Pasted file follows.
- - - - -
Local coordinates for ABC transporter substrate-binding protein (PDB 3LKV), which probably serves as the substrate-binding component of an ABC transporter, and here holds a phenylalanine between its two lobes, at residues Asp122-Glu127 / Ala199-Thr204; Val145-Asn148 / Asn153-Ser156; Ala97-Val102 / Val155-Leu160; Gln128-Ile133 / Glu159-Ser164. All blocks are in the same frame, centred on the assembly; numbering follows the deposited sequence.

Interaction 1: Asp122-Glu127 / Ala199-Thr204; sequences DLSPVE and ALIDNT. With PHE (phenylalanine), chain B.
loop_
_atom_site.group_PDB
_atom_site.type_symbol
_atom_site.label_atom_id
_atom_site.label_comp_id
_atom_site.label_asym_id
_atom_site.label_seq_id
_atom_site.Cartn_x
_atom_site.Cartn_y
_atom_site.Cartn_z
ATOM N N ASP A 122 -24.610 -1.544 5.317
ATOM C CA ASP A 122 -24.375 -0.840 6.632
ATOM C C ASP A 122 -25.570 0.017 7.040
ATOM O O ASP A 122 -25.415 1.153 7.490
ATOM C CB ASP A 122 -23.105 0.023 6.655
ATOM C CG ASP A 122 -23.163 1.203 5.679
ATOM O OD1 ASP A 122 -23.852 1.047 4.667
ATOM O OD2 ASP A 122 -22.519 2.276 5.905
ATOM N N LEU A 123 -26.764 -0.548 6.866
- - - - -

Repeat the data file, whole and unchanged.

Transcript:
Local coordinates for ABC transporter substrate-binding protein (PDB 3LKV), which probably serves as the substrate-binding component of an ABC transporter, and here holds a phenylalanine between its two lobes, at residues Asp122-Glu127 / Ala199-Thr204; Val145-Asn148 / Asn153-Ser156; Ala97-Val102 / Val155-Leu160; Gln128-Ile133 / Glu159-Ser164. All blocks are in the same frame, centred on the assembly; numbering follows the deposited sequence.

Interaction 1: Asp122-Glu127 / Ala199-Thr204; sequences DLSPVE and ALIDNT. With PHE (phenylalanine), chain B.
loop_
_atom_site.group_PDB
_atom_site.type_symbol
_atom_site.label_atom_id
_atom_site.label_comp_id
_atom_site.label_asym_id
_atom_site.label_seq_id
_atom_site.Cartn_x
_atom_site.Cartn_y
_atom_site.Cartn_z
ATOM N N ASP A 122 -24.610 -1.544 5.317
ATOM C CA ASP A 122 -24.375 -0.840 6.632
ATOM C C ASP A 122 -25.570 0.017 7.040
ATOM O O ASP A 122 -25.415 1.153 7.490
ATOM C CB ASP A 122 -23.105 0.023 6.655
ATOM C CG ASP A 122 -23.163 1.203 5.679
ATOM O OD1 ASP A 122 -23.852 1.047 4.667
ATOM O OD2 ASP A 122 -22.519 2.276 5.905
ATOM N N LEU A 123 -26.764 -0.548 6.866